Endmember mixing analysis (EMMA) is often used by hydrogeochemists to interpret the sources of stream solutes, but variations in stream concentrations and discharges remain difficult to explain. We discovered that machine learning can be used to highlight patterns in stream chemistry that reveal information about sources of solutes and subsurface groundwater flowpaths. The investigation has implications, in turn, for the balance of CO2 in the atmosphere. For example, CO2-driven weathering of silicate minerals removes carbon from the atmosphere over g1/4106-year timescales. Weathering of another common mineral, pyrite, releases sulfuric acid that in turn causes dissolution of carbonates. In that process, however, CO2 is released instead of sequestered from the atmosphere. Thus, understanding long-term global CO2 sequestration by weathering requires quantification of CO2- versus H2SO4-driven reactions. Most researchers estimate such weathering fluxes from stream chemistry, but interpreting the reactant minerals and acids dissolved in streams has been fraught with difficulty. We apply a machine-learning technique to EMMA in three watersheds to determine the extent of mineral dissolution by each acid, without pre-defining the endmembers. The results show that the watersheds continuously or intermittently sequester CO2, but the extent of CO2 drawdown is diminished in areas heavily affected by acid rain. Prior to applying the new algorithm, CO2 drawdown was overestimated. The new technique, which elucidates the importance of different subsurface flowpaths and long-timescale changes in the watersheds, should have utility as a new EMMA for investigating water resources worldwide.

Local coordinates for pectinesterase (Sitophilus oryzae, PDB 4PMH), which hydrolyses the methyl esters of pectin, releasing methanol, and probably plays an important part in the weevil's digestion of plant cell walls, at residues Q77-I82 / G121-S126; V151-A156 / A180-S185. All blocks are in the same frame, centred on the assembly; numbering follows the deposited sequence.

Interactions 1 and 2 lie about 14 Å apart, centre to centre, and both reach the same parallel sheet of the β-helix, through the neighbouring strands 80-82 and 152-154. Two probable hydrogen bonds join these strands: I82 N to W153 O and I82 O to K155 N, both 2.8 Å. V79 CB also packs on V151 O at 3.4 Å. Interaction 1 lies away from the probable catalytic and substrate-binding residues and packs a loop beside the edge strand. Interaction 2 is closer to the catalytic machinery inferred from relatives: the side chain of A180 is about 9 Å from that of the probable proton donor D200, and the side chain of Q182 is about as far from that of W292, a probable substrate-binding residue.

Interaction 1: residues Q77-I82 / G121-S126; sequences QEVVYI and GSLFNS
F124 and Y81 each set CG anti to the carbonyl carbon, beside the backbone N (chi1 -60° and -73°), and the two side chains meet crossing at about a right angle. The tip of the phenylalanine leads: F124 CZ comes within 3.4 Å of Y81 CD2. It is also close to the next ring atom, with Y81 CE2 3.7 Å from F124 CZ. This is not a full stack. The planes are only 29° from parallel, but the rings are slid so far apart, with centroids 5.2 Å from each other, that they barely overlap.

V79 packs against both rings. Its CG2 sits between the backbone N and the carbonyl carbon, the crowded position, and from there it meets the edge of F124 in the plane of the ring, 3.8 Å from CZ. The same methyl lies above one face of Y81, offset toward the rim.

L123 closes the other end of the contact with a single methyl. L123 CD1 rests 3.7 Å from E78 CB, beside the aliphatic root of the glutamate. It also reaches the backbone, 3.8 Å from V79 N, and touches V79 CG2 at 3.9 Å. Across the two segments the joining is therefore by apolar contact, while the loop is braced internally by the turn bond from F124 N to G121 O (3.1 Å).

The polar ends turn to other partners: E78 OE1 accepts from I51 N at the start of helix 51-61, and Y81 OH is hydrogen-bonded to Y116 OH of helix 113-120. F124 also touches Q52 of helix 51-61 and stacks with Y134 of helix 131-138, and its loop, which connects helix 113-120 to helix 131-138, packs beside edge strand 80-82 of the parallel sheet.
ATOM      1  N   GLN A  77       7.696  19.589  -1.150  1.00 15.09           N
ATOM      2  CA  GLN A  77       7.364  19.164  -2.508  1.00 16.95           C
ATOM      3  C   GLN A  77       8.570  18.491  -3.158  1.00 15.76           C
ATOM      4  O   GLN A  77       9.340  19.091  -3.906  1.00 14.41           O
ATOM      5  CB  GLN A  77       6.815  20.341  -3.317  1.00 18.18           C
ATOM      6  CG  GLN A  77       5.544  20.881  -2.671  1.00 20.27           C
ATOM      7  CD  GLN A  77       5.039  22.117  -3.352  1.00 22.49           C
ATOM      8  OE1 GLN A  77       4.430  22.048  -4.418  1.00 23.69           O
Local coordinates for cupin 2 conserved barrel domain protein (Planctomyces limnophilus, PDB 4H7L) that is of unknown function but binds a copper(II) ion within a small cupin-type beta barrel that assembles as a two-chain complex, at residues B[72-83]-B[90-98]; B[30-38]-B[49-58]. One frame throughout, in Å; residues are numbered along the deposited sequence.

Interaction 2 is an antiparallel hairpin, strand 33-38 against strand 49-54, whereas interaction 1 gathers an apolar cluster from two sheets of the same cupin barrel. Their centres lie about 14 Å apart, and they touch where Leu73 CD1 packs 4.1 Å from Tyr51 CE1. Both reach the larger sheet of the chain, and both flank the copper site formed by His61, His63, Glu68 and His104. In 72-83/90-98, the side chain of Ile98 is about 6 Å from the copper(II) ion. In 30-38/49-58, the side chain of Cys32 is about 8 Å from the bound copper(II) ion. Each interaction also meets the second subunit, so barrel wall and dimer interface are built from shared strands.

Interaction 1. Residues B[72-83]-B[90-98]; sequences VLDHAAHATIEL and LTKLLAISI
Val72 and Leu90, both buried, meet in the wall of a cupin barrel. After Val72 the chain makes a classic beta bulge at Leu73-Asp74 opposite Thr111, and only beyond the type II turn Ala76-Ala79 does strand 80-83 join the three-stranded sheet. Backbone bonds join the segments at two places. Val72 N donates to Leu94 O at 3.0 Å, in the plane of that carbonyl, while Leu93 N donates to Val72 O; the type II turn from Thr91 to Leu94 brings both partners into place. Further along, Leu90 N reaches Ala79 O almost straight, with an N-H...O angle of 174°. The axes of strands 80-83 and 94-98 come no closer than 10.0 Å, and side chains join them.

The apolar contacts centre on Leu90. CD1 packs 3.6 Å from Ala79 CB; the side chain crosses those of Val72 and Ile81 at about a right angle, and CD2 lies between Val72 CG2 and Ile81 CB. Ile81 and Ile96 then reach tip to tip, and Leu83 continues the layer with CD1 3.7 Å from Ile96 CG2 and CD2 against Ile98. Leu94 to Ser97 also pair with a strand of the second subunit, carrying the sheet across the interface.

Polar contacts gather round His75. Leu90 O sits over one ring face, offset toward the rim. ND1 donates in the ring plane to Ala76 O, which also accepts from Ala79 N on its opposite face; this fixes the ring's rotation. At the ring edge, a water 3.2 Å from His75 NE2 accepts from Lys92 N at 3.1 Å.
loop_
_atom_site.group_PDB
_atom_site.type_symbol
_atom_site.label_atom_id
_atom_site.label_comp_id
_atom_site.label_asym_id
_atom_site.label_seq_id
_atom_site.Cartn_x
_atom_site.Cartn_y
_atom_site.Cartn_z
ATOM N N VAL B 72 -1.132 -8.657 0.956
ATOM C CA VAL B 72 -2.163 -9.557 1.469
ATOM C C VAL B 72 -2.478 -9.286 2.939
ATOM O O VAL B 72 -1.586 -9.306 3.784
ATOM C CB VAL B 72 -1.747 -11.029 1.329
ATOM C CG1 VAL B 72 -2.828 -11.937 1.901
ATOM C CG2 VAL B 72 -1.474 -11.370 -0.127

ASJC Scopus subject areas
- Water Science and Technology
- Earth and Planetary Sciences (miscellaneous)